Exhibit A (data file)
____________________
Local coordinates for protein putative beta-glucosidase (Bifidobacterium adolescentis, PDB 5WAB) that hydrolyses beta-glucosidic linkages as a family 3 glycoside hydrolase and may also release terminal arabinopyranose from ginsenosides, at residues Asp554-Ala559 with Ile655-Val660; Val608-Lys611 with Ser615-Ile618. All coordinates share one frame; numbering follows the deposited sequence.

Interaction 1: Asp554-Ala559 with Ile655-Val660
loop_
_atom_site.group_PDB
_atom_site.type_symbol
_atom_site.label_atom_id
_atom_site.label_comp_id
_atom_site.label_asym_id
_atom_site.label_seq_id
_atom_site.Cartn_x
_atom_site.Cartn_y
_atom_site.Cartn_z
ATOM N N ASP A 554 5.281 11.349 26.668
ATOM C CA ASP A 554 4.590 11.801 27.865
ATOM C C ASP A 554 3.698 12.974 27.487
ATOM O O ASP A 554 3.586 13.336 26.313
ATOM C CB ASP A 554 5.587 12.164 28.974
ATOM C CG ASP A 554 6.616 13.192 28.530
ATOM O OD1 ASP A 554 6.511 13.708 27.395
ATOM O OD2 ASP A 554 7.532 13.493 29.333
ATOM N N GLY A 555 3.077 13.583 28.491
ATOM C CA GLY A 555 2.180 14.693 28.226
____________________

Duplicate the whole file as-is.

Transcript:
Local coordinates for protein putative beta-glucosidase (Bifidobacterium adolescentis, PDB 5WAB) that hydrolyses beta-glucosidic linkages as a family 3 glycoside hydrolase and may also release terminal arabinopyranose from ginsenosides, at residues Asp554-Ala559 with Ile655-Val660; Val608-Lys611 with Ser615-Ile618. All coordinates share one frame; numbering follows the deposited sequence.

Interaction 1: Asp554-Ala559 with Ile655-Val660
loop_
_atom_site.group_PDB
_atom_site.type_symbol
_atom_site.label_atom_id
_atom_site.label_comp_id
_atom_site.label_asym_id
_atom_site.label_seq_id
_atom_site.Cartn_x
_atom_site.Cartn_y
_atom_site.Cartn_z
ATOM N N ASP A 554 5.281 11.349 26.668
ATOM C CA ASP A 554 4.590 11.801 27.865
ATOM C C ASP A 554 3.698 12.974 27.487
ATOM O O ASP A 554 3.586 13.336 26.313
ATOM C CB ASP A 554 5.587 12.164 28.974
ATOM C CG ASP A 554 6.616 13.192 28.530
ATOM O OD1 ASP A 554 6.511 13.708 27.395
ATOM O OD2 ASP A 554 7.532 13.493 29.333
ATOM N N GLY A 555 3.077 13.583 28.491
ATOM C CA GLY A 555 2.180 14.693 28.226